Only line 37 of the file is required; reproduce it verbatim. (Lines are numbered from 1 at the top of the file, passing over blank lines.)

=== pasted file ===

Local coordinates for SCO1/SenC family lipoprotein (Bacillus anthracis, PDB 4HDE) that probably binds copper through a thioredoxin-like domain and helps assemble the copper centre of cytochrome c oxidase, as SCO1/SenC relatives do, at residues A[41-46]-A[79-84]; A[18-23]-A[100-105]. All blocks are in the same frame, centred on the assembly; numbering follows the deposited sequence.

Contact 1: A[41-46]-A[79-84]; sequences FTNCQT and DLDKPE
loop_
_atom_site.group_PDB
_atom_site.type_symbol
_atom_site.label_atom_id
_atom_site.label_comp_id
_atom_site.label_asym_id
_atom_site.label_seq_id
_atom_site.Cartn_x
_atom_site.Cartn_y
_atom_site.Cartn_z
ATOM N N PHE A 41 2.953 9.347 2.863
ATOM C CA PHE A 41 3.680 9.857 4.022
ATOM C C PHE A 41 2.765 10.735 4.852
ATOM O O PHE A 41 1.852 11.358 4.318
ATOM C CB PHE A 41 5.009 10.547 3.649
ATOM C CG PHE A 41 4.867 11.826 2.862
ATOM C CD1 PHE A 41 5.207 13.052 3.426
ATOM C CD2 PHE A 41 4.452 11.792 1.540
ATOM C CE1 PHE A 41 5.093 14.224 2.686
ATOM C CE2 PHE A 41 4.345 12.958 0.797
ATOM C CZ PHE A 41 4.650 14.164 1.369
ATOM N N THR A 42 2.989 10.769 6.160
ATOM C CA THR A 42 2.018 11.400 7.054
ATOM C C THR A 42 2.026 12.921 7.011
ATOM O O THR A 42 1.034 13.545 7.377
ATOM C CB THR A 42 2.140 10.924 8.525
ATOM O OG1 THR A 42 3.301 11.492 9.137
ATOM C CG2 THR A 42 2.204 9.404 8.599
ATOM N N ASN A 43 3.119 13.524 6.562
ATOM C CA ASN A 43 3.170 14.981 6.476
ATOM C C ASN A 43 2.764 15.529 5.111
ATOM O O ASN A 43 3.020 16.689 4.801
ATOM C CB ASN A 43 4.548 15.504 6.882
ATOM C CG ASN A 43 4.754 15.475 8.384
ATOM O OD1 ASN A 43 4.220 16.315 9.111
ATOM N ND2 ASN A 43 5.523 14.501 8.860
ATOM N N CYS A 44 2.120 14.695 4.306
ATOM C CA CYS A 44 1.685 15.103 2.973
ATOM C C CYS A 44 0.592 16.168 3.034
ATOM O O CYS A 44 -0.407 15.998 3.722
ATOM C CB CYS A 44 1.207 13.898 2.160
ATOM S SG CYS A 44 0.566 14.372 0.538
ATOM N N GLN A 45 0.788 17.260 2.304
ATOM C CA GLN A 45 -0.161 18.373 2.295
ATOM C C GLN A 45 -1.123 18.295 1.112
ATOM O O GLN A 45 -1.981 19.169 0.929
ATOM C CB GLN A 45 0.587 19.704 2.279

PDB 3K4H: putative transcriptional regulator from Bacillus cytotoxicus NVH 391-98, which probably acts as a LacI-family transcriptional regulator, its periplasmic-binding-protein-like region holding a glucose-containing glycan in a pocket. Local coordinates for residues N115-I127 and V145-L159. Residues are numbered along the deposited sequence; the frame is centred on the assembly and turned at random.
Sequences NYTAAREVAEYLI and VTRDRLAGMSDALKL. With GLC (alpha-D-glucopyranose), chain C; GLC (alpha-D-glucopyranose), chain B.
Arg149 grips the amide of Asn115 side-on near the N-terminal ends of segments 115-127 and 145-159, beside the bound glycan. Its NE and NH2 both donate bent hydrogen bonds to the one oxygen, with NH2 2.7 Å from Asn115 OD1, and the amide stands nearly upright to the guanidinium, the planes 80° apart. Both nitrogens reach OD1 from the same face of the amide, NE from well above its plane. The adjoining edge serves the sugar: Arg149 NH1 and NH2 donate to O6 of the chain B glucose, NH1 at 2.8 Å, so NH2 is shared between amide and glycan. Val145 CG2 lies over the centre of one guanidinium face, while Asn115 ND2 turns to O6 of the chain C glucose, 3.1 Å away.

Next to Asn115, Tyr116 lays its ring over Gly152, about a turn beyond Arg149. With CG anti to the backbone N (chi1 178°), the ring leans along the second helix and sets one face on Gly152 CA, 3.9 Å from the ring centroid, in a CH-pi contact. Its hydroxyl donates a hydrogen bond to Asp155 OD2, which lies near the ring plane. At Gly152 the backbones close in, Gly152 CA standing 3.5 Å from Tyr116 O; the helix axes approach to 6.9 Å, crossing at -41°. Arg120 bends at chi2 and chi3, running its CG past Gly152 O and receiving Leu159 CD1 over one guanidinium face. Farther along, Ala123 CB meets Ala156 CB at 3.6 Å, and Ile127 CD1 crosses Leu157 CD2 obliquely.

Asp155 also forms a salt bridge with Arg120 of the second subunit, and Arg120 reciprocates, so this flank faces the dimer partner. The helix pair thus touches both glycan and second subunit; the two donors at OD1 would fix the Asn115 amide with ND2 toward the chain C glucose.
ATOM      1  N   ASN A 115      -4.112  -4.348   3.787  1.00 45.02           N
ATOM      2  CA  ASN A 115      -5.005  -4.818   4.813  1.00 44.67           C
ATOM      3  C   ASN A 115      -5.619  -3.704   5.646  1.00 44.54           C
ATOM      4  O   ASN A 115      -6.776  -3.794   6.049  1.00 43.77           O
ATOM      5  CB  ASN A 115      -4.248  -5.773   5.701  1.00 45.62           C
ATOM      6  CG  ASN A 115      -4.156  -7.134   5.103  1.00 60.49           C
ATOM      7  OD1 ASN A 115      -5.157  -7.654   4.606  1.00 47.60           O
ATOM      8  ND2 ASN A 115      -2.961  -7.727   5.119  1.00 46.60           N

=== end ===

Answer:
ATOM O OD1 ASN A 43 4.220 16.315 9.111